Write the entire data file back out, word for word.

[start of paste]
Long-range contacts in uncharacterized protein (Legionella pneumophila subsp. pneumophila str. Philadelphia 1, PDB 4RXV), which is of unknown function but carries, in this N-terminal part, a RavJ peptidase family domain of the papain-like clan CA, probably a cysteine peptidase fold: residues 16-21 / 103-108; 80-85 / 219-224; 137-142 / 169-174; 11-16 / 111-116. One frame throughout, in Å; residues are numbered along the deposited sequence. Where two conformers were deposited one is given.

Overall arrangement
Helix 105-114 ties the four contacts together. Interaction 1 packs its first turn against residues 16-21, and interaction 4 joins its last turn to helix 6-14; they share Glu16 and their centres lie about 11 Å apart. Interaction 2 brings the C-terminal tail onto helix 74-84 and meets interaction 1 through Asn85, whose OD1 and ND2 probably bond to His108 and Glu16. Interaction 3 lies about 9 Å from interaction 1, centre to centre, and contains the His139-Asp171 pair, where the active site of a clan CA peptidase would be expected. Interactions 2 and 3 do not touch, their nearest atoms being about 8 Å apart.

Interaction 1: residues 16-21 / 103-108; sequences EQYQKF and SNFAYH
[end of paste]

Long-range contacts in uncharacterized protein (Legionella pneumophila subsp. pneumophila str. Philadelphia 1, PDB 4RXV), which is of unknown function but carries, in this N-terminal part, a RavJ peptidase family domain of the papain-like clan CA, probably a cysteine peptidase fold: residues 16-21 / 103-108; 80-85 / 219-224; 137-142 / 169-174; 11-16 / 111-116. One frame throughout, in Å; residues are numbered along the deposited sequence. Where two conformers were deposited one is given.

Overall arrangement
Helix 105-114 ties the four contacts together. Interaction 1 packs its first turn against residues 16-21, and interaction 4 joins its last turn to helix 6-14; they share Glu16 and their centres lie about 11 Å apart. Interaction 2 brings the C-terminal tail onto helix 74-84 and meets interaction 1 through Asn85, whose OD1 and ND2 probably bond to His108 and Glu16. Interaction 3 lies about 9 Å from interaction 1, centre to centre, and contains the His139-Asp171 pair, where the active site of a clan CA peptidase would be expected. Interactions 2 and 3 do not touch, their nearest atoms being about 8 Å apart.

Interaction 1: residues 16-21 / 103-108; sequences EQYQKF and SNFAYH